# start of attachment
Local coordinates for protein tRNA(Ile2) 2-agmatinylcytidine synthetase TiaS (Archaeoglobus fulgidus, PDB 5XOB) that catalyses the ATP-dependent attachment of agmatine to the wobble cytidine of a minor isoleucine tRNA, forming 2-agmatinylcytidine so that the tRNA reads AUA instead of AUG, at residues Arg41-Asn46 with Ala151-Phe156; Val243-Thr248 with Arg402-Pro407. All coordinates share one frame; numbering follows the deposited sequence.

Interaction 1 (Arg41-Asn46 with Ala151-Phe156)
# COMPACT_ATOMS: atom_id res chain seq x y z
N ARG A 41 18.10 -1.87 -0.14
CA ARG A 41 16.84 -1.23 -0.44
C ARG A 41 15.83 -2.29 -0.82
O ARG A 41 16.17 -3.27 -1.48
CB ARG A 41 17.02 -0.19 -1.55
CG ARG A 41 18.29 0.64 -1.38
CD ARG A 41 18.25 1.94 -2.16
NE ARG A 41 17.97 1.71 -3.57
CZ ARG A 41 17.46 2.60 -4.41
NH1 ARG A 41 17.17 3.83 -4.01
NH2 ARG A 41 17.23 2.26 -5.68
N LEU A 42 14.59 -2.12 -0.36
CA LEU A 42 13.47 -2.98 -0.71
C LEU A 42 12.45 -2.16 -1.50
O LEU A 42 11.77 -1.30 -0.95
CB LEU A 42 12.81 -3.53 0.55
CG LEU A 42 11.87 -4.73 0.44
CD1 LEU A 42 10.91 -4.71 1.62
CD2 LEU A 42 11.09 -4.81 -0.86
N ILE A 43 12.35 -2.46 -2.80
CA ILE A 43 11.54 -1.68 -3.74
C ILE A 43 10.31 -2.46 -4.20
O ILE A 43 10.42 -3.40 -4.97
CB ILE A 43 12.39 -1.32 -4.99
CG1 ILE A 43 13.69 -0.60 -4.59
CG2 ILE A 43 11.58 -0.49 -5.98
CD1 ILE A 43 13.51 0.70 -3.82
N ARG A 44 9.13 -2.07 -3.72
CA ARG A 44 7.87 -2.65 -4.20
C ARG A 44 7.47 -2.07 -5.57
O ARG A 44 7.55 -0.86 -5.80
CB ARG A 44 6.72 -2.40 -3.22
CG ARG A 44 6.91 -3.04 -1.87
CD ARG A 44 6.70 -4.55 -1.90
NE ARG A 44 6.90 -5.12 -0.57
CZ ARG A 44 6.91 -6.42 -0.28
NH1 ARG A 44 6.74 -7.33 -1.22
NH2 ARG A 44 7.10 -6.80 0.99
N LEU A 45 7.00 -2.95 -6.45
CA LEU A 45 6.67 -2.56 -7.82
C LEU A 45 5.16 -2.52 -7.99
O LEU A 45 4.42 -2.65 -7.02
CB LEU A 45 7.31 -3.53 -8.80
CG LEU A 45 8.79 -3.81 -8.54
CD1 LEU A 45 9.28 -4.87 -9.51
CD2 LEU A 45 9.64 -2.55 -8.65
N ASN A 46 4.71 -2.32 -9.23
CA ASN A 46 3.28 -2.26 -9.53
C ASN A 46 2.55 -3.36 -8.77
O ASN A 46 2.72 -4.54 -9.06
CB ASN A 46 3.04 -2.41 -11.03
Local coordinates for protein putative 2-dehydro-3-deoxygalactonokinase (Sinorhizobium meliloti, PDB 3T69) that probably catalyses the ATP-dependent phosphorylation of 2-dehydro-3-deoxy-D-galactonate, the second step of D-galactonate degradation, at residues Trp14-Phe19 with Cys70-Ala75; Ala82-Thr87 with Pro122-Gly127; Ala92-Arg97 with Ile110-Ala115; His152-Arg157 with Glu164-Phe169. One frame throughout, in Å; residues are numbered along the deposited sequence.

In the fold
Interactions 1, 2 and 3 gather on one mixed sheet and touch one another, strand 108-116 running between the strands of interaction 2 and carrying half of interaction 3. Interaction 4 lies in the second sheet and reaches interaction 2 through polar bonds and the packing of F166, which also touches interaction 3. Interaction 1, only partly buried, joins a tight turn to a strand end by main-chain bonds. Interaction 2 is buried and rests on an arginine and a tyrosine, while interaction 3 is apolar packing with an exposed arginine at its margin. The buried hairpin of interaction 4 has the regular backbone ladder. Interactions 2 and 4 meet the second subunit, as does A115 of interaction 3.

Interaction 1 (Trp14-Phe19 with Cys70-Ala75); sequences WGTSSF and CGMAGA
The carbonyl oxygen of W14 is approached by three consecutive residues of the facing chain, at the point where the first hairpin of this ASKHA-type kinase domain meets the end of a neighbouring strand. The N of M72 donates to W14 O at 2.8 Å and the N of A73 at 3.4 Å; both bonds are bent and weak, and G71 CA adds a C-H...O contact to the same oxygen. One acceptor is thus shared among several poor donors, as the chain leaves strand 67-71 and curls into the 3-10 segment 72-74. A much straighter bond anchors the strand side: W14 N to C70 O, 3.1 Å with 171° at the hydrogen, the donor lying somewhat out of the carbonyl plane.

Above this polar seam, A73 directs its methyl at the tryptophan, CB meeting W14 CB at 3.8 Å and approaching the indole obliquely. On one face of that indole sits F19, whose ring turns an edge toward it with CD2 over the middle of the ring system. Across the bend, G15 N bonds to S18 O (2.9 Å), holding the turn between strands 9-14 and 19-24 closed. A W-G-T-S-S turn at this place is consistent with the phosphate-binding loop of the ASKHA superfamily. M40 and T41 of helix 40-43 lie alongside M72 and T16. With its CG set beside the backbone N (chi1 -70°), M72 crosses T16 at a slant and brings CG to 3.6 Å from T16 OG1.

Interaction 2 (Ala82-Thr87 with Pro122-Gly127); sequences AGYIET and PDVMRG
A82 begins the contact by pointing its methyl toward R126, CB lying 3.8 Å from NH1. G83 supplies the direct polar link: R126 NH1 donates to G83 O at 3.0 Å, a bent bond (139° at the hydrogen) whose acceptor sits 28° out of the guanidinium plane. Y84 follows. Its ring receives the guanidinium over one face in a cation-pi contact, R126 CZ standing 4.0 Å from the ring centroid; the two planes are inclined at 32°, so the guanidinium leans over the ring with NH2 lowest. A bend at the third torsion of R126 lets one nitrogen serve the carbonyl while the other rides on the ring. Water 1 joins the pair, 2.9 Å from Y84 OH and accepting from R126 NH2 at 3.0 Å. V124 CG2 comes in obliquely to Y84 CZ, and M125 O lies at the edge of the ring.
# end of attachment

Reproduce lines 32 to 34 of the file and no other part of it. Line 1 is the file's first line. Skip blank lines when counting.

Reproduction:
CA ARG A 44 7.87 -2.65 -4.20
C ARG A 44 7.47 -2.07 -5.57
O ARG A 44 7.55 -0.86 -5.80